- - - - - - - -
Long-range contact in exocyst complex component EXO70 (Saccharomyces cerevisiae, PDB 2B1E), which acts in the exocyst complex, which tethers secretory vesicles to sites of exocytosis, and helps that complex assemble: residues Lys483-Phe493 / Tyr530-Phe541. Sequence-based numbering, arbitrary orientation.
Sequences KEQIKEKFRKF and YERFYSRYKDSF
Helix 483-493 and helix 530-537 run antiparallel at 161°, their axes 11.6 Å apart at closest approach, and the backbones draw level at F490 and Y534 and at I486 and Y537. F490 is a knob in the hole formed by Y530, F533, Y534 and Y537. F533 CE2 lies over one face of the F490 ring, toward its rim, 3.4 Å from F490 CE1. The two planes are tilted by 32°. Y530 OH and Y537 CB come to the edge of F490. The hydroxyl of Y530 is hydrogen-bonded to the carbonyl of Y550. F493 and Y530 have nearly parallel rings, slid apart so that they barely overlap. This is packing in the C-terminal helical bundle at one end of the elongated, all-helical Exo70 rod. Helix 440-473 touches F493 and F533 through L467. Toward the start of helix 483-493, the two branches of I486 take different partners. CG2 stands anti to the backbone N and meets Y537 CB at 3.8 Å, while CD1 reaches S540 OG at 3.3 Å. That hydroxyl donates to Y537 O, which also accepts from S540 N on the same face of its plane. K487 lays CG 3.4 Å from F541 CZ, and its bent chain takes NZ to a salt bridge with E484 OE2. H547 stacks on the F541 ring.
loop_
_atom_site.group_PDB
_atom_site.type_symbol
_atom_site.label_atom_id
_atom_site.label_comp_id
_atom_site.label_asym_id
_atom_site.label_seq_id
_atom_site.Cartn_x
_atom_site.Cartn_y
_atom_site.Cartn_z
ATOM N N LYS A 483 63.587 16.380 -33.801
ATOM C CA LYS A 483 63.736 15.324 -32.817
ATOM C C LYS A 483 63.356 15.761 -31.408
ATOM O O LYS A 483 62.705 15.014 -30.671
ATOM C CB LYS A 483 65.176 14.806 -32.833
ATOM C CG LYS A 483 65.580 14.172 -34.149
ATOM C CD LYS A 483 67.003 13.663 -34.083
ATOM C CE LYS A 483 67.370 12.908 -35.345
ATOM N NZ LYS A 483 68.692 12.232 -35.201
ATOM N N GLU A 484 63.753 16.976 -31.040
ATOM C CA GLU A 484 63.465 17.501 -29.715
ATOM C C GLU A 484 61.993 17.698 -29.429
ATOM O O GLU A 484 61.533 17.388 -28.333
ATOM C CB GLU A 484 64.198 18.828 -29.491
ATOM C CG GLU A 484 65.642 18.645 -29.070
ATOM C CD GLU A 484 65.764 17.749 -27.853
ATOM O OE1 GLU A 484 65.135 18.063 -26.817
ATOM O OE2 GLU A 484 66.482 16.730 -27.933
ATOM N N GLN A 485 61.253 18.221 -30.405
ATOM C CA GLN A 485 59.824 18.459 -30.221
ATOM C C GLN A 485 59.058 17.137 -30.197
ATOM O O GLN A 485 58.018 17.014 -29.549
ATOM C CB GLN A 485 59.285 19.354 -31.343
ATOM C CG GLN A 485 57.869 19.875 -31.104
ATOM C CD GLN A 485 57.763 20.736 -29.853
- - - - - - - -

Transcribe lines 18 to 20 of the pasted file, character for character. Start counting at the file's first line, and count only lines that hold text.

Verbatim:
ATOM C CB LYS A 483 65.176 14.806 -32.833
ATOM C CG LYS A 483 65.580 14.172 -34.149
ATOM C CD LYS A 483 67.003 13.663 -34.083